visitorium

Fringe-Coma 2012 – Day SIX

In Fringe Fest, Theatre on June 20, 2012 at 1:04 pm

— WHITE NOISE — HIP HOP SHAKESPEARE LIVE MUSIC VIDEOS — FISHBOWL — HARD TIMES  — LOVEBUG LOUIE IN A BLESSING FROM THE CURSED —

Yesterday was my crash moment, folks…thankfully, likely as bad as it will get for me this Fringe, but I was fighting to stay awake during the last half of the evening.  No comment whatsoever on the mighty fine shows I was watching, , it was just that 3 hours of sleep the previous day that was nagging at me.  I ended up missing the supah-secret cabaret, but what the Hell…I DO have some cool news.  Even though I missed a whole day of Fringing, I am actually now AHEAD of my 2011 Fringe schedule.  Fuck me, but I’m going at it hardcore this year, aren’t I?  Hit 26 last night, and with a good night’s sleep under me, I’m feeling strong for the second half of the festival!
How about you guys?  Are you Fringing safely and effectively?  Do you need a refresher course in Fringing from one of the all-time greats?  Remember, we’re getting some epic heat over the next few days, so stay frosty out there.  Don’t be a hero…leave that to the mock-professionals.

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WHITE NOISE by Christina Bryson and Margaret Evraire (Twisted by Design Theatre)

I won’t say I was reluctant to see this show, but I sure as heck didn’t have a clue what to expect.  Described as a collaborative  piece, and  based on the recent (and highly publicized) suicide of Carleton Student Nadia Kajouji, prodded to her death by a particularly tweaked villain hiding on the internet.  Heady material, and with all the ripe potential for heavy-handed moralism or pretentious puffery.  But the Twisted by Design gals (Christina Bryson, Margaret Evraire, Aisha Bentham, Elizabeth Tanner, Brittany Cope)  are way too smart for that, and turned this tragic tale into one of the slickest, and most powerful pieces yet at this year’s Fringe.

Anchored by two central figures (Kajouji herself, and another young woman in the throes of depression following the whole story on a Suicide website) and surrounded by a swirling chorus who are at times downright bloody sinister, but always amazing, WN uses movement, lighting, sound and some innovative theatrical trickery to suck the audience in from the get go.  Sometimes harrowing, occasionally surprisingly funny (their reproduction of internet pop-up ads was fucking PERFECT), and leading up to the punch to the gut that still hurts even IF you know it’s coming.   Some of the dialogue from the ‘narrator’ character (the 2nd girl…I’m not sure who played her) was a shade too on the nose, and bordered on talking down to the audience.  And I only point it out because the rest of the show was sheer beauty to behold.  All the performances were marvelous, the direction gorgeous, the imagery unforgettable.  If this one wasn’t on your radar before, Fringers, put it on there. Now, please.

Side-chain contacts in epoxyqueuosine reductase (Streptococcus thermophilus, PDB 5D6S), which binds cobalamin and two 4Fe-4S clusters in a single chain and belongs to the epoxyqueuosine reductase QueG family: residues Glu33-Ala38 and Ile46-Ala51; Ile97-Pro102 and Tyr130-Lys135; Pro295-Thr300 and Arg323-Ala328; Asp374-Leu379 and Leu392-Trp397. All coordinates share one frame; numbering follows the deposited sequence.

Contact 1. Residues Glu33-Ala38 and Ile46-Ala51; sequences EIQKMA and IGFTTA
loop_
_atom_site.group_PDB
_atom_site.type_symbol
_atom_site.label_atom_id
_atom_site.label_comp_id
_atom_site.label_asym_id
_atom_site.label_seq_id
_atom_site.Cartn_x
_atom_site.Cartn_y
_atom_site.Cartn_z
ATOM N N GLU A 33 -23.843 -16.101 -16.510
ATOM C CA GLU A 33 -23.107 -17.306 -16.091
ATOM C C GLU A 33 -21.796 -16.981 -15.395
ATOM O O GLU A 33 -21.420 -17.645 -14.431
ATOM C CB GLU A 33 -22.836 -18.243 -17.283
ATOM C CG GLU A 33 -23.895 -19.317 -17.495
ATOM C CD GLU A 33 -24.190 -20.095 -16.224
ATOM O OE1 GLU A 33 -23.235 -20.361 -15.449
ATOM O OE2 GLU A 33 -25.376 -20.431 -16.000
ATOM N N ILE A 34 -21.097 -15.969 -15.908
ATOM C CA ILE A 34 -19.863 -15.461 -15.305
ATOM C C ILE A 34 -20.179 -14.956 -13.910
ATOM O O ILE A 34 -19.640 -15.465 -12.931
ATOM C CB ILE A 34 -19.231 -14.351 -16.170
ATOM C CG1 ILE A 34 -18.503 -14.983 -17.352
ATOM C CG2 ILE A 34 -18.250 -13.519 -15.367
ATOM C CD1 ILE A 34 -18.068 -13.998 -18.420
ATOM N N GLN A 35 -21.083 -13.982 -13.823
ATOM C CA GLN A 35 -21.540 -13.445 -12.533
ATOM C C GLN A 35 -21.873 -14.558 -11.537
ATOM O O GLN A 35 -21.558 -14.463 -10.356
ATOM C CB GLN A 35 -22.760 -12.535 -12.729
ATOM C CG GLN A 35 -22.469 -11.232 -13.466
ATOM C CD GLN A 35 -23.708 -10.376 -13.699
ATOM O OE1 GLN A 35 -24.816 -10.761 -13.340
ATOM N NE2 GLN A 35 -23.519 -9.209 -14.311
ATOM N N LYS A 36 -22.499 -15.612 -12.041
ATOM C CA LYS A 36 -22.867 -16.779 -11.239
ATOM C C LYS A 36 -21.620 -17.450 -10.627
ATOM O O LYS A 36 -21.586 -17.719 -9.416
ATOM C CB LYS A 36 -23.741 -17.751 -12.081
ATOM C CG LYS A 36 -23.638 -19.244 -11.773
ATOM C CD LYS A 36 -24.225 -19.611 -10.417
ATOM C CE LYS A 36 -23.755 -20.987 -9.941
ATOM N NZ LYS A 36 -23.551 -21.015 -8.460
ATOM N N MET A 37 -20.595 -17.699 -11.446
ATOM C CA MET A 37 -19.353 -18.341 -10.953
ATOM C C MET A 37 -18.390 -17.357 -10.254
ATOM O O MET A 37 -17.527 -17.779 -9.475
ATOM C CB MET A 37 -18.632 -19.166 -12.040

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FISHBOWL by Mark Shyzer

Some people are a little shy about hitting up the one-man shows…but not me.  They always get me stoked, and while I knew little about this one by Mark Shyzer, other than it debuted at the legendary Buddies in Bad Times in Toronto, I was still ready for a good time.  And got it, thanks very much…Marks’ put together a very funny, original, and rather clever piece, starring four disparate characters whose threads may or may not weave together, in a unified field of Fringe awesomeness.

Starting off with Esther the science nerd, excitedly talking up her latest project with her beloved fish Frank, we soon move on to the three other characters…a gloomy teenager, a smart-mouthed octagenarian, and a jaded multiple ex-wife, all of whom Shyzer breathes joyous life into.  The writing is killer witty, with lots of clever verbal gags that you never see coming (and a great joke about Heisenberg’s Uncertainty Principle, for you Quantum geeks out there).  There slowly unfolds an overarching connection (which I’ll humbly admit that, in my then-exhausted state, I  blanked on some of the finer points of…someone else see it and explain it to me proper, much appreciated!), a few great human moments…but mostly, some broad comic characters expertly played.  And the costume bit is sheer genius…I can’t believe I’ve never seen anyone try that before!